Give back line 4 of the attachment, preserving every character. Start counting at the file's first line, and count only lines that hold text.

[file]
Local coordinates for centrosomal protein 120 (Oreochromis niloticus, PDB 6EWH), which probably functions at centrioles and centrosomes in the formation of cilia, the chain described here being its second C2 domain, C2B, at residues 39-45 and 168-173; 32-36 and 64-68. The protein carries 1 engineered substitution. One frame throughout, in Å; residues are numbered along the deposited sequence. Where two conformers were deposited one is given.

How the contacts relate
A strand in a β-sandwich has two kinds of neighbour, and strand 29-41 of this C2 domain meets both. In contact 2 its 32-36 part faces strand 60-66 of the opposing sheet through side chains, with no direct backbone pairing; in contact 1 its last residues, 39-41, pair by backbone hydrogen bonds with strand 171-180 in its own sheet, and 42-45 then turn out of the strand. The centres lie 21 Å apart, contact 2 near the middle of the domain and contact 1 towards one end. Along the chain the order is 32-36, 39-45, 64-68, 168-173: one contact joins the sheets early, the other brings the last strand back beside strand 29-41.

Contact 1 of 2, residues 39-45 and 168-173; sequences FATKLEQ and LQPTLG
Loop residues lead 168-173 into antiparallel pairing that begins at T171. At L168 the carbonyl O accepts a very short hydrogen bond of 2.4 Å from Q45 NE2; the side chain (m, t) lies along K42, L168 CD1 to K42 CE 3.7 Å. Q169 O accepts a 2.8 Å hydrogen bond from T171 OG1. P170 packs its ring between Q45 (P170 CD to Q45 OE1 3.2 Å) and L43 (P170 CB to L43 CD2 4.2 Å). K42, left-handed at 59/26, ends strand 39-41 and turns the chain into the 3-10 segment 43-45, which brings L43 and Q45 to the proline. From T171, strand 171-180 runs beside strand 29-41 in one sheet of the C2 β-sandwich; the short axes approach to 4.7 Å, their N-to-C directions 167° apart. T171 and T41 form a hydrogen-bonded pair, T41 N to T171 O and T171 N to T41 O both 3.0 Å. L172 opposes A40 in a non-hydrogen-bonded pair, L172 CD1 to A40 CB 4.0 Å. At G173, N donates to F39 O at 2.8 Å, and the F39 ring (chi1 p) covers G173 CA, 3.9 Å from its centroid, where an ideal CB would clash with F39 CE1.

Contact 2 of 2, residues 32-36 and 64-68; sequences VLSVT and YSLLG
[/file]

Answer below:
Contact 1 of 2, residues 39-45 and 168-173; sequences FATKLEQ and LQPTLG